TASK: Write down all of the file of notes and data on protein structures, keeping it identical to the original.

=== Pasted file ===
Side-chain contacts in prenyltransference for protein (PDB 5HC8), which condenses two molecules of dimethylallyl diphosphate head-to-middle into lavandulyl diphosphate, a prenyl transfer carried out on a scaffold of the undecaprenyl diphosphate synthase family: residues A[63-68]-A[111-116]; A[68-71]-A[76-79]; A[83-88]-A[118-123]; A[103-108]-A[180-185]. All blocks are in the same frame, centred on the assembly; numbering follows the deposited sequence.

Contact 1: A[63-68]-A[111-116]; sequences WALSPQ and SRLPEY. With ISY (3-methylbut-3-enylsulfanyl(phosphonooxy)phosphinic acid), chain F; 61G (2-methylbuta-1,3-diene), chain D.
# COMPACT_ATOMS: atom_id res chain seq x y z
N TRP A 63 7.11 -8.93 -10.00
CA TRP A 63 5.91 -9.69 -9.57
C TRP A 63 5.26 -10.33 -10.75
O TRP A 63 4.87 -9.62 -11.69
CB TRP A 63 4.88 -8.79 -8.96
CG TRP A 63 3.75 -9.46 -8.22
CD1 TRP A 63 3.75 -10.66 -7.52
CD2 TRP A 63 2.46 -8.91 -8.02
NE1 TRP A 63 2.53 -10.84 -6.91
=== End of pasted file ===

Side-chain contacts in prenyltransference for protein (PDB 5HC8), which condenses two molecules of dimethylallyl diphosphate head-to-middle into lavandulyl diphosphate, a prenyl transfer carried out on a scaffold of the undecaprenyl diphosphate synthase family: residues A[63-68]-A[111-116]; A[68-71]-A[76-79]; A[83-88]-A[118-123]; A[103-108]-A[180-185]. All blocks are in the same frame, centred on the assembly; numbering follows the deposited sequence.

Contact 1: A[63-68]-A[111-116]; sequences WALSPQ and SRLPEY. With ISY (3-methylbut-3-enylsulfanyl(phosphonooxy)phosphinic acid), chain F; 61G (2-methylbuta-1,3-diene), chain D.
# COMPACT_ATOMS: atom_id res chain seq x y z
N TRP A 63 7.11 -8.93 -10.00
CA TRP A 63 5.91 -9.69 -9.57
C TRP A 63 5.26 -10.33 -10.75
O TRP A 63 4.87 -9.62 -11.69
CB TRP A 63 4.88 -8.79 -8.96
CG TRP A 63 3.75 -9.46 -8.22
CD1 TRP A 63 3.75 -10.66 -7.52
CD2 TRP A 63 2.46 -8.91 -8.02
NE1 TRP A 63 2.53 -10.84 -6.91